But your character isn’t just the sum of the physical input relevant to progressing the plot. She’s also a thinking, feeling person. While she talks to someone or explores her environment, she’ll be processing information, which may trigger memories and opinions. She’ll also draw conclusions – so show what’s going on in her noggin.

Thoughts and external stimuli will also trigger another aspect of your character – the emotions. This is another vital aspect in creating well-rounded individuals.

Betty picked up her mother’s old teapot and packed it in a box. A tear ran down her cheek.


Her mother’s teapot had that little chip on its lid from that from that time when Betty had dropped it. A small flush of shame at how she’d disregarded her mother’s love for the antique back then caused a warm tear to track down her cheek. She missed her mom so much a hollow ache had filled her heart.

Of course it’s important to balance all these details, otherwise your writing will become bogged down with too much description. This is why it’s important to keep in mind only the material that is relevant to progressing the plot. Don’t spend two paragraphs describing a mountain if your character is focused on reaching a meeting for which he is running late.

Here is a fucking fantastic article about characterisation. Don’t say I don’t share useful shiz.


I have a little mantra whenever I start a new editing assignment, especially when I’m dealing with fantasy or SF: PROLOGUES MUST DIE. Why? Nine times out of ten, your reader is going to skip the prologue. (Also, consider once your book is up on a vendor’s site that allows readers to preview the first few pages. Imagine that your sucky prologue is the only thing they see.) Seriously, most prologues suck, because the author goes on this whole vibe that makes JRR Tolkien’s Silmarillion look like the latest episode of Game of Thrones.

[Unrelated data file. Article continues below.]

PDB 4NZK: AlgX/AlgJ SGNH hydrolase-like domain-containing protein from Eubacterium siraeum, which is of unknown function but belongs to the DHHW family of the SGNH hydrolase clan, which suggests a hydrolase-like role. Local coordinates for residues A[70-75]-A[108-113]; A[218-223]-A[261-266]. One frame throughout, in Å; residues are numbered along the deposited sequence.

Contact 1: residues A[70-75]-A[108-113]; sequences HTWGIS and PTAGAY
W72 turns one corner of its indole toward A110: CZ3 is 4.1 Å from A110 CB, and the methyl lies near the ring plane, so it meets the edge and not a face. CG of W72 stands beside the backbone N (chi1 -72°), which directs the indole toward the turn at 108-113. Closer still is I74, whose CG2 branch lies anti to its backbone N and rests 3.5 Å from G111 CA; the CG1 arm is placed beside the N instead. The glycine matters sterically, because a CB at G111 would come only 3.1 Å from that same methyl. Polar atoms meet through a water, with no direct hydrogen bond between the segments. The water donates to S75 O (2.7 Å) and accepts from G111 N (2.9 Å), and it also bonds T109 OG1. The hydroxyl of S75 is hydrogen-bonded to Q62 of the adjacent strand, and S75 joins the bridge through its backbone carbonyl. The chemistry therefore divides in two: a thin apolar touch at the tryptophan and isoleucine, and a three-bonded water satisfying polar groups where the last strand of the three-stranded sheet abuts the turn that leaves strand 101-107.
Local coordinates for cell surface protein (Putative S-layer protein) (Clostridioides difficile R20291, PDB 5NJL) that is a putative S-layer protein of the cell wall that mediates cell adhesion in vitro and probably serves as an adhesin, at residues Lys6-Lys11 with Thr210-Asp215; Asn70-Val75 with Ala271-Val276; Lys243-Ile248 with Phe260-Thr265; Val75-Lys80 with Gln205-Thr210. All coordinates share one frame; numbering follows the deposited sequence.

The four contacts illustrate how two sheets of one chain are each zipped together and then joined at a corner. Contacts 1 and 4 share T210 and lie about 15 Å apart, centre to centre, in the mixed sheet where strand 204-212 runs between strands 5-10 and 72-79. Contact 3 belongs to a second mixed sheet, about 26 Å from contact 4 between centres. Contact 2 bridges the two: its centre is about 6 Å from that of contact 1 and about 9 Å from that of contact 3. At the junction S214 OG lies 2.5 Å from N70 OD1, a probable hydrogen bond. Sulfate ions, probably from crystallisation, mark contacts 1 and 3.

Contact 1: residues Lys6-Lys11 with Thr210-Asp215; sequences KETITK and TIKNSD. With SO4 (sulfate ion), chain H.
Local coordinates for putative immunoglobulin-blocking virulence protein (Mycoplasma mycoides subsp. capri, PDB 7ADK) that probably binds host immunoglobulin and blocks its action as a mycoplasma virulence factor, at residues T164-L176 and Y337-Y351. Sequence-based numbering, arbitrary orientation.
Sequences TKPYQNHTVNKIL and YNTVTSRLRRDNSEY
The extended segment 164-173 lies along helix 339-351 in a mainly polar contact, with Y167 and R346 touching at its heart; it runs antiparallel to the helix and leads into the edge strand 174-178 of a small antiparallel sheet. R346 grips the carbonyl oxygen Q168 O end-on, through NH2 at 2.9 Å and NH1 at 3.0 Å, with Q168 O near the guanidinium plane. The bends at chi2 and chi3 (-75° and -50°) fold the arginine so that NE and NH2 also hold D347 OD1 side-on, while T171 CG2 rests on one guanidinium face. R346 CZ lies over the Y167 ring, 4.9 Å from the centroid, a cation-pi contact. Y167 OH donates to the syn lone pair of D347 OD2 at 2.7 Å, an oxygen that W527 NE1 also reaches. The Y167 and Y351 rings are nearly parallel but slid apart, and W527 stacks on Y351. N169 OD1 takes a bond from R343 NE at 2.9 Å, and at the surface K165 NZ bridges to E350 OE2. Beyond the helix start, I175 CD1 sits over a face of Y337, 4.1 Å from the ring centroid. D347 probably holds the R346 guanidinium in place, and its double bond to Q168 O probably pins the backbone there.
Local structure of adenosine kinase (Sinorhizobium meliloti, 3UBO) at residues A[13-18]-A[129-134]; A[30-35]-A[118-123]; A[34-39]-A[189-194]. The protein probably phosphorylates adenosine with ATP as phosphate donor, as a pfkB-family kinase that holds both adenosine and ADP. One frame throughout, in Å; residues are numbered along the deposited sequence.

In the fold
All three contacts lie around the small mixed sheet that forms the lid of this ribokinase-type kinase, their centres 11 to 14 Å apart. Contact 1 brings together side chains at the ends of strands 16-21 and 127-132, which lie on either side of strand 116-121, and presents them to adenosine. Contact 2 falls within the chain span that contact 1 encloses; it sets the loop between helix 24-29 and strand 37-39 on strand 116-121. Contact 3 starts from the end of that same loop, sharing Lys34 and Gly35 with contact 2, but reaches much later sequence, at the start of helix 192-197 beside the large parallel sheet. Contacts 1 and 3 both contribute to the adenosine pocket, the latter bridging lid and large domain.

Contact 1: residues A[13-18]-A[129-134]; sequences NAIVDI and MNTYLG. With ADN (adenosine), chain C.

By the same measure, I’m not saying don’t ever write prologues, but if you absolutely must, go see how some of the big-name authors in your chosen genre have handled prologues (hint: Joe Abercrombie rocks the prologue like it’s no one’s business). Ask yourself what makes the master author’s prologue kick the proverbial butt, then figure out what you should do to yours. (My advice: ditch it.)

Now we get to one of my most notorious editor quirks. Dozens of authors who’ve suffered under the tender mercies of my red pen can attest to my habit of highlighting entire paragraphs (if not pages) and telling them to cut the exposition.

I appreciate that authors often much that they want to impart to readers, but, face it, reams and reams of back story break up the flow of your narrative and it is often dry and dull as bricks thanks to all the facts you are churning out.

So, how do you get around the problem? I suggest slipping in short snippets of info, where relevant. A character might remember a fact when she arrives at a location, or she might tell another person about an occurrence in the past. But here, very, very important: keep these short bursts of information relevant.

Yes, yes, I know many classic authors have often indulged in exposition – and at great length. Why can’t you do it? There’s no can’t, but I advise you to avoid exposition, especially since current trends (thanks to social media) favour those who can communicate succinctly. You might not want your novel to have the same tone as a Wikipedia entry, now would you?